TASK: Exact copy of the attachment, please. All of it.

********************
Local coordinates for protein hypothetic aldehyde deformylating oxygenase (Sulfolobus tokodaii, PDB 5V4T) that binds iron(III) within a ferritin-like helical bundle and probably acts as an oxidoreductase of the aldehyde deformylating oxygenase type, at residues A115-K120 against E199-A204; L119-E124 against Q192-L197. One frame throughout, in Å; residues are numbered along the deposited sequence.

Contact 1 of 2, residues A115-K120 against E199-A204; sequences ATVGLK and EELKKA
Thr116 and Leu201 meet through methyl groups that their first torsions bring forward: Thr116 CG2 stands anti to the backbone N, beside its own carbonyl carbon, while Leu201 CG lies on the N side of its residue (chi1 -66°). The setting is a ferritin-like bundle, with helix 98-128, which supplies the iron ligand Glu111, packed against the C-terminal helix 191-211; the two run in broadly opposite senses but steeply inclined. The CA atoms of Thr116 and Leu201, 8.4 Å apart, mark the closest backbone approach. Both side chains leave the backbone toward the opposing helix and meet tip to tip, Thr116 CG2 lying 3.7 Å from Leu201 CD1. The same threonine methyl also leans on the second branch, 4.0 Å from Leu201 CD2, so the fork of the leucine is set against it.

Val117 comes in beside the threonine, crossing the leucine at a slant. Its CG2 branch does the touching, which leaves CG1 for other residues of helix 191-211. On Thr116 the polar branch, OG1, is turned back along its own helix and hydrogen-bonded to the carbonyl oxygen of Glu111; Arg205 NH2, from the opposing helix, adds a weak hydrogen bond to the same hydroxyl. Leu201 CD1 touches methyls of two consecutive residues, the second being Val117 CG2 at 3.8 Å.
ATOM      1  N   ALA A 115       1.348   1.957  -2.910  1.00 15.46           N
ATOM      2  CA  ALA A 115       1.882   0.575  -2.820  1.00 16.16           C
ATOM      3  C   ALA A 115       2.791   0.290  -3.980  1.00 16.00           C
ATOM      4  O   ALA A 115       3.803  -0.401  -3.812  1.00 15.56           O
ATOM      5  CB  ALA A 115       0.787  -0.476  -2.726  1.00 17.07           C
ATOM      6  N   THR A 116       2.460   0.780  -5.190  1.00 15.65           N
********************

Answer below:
Local coordinates for protein hypothetic aldehyde deformylating oxygenase (Sulfolobus tokodaii, PDB 5V4T) that binds iron(III) within a ferritin-like helical bundle and probably acts as an oxidoreductase of the aldehyde deformylating oxygenase type, at residues A115-K120 against E199-A204; L119-E124 against Q192-L197. One frame throughout, in Å; residues are numbered along the deposited sequence.

Contact 1 of 2, residues A115-K120 against E199-A204; sequences ATVGLK and EELKKA
Thr116 and Leu201 meet through methyl groups that their first torsions bring forward: Thr116 CG2 stands anti to the backbone N, beside its own carbonyl carbon, while Leu201 CG lies on the N side of its residue (chi1 -66°). The setting is a ferritin-like bundle, with helix 98-128, which supplies the iron ligand Glu111, packed against the C-terminal helix 191-211; the two run in broadly opposite senses but steeply inclined. The CA atoms of Thr116 and Leu201, 8.4 Å apart, mark the closest backbone approach. Both side chains leave the backbone toward the opposing helix and meet tip to tip, Thr116 CG2 lying 3.7 Å from Leu201 CD1. The same threonine methyl also leans on the second branch, 4.0 Å from Leu201 CD2, so the fork of the leucine is set against it.

Val117 comes in beside the threonine, crossing the leucine at a slant. Its CG2 branch does the touching, which leaves CG1 for other residues of helix 191-211. On Thr116 the polar branch, OG1, is turned back along its own helix and hydrogen-bonded to the carbonyl oxygen of Glu111; Arg205 NH2, from the opposing helix, adds a weak hydrogen bond to the same hydroxyl. Leu201 CD1 touches methyls of two consecutive residues, the second being Val117 CG2 at 3.8 Å.
ATOM      1  N   ALA A 115       1.348   1.957  -2.910  1.00 15.46           N
ATOM      2  CA  ALA A 115       1.882   0.575  -2.820  1.00 16.16           C
ATOM      3  C   ALA A 115       2.791   0.290  -3.980  1.00 16.00           C
ATOM      4  O   ALA A 115       3.803  -0.401  -3.812  1.00 15.56           O
ATOM      5  CB  ALA A 115       0.787  -0.476  -2.726  1.00 17.07           C
ATOM      6  N   THR A 116       2.460   0.780  -5.190  1.00 15.65           N